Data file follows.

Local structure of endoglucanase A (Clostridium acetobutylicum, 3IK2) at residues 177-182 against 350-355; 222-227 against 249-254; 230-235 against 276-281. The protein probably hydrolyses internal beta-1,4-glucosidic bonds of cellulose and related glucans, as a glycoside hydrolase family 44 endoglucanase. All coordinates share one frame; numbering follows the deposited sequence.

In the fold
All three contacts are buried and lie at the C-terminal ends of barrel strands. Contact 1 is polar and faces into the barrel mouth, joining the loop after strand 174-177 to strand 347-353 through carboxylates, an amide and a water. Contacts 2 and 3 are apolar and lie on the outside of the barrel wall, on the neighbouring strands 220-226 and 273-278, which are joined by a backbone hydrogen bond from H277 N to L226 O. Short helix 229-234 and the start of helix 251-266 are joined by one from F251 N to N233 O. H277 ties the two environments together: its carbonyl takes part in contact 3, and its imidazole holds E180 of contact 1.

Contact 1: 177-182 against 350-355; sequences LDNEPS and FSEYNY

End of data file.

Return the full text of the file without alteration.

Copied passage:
Local structure of endoglucanase A (Clostridium acetobutylicum, 3IK2) at residues 177-182 against 350-355; 222-227 against 249-254; 230-235 against 276-281. The protein probably hydrolyses internal beta-1,4-glucosidic bonds of cellulose and related glucans, as a glycoside hydrolase family 44 endoglucanase. All coordinates share one frame; numbering follows the deposited sequence.

In the fold
All three contacts are buried and lie at the C-terminal ends of barrel strands. Contact 1 is polar and faces into the barrel mouth, joining the loop after strand 174-177 to strand 347-353 through carboxylates, an amide and a water. Contacts 2 and 3 are apolar and lie on the outside of the barrel wall, on the neighbouring strands 220-226 and 273-278, which are joined by a backbone hydrogen bond from H277 N to L226 O. Short helix 229-234 and the start of helix 251-266 are joined by one from F251 N to N233 O. H277 ties the two environments together: its carbonyl takes part in contact 3, and its imidazole holds E180 of contact 1.

Contact 1: 177-182 against 350-355; sequences LDNEPS and FSEYNY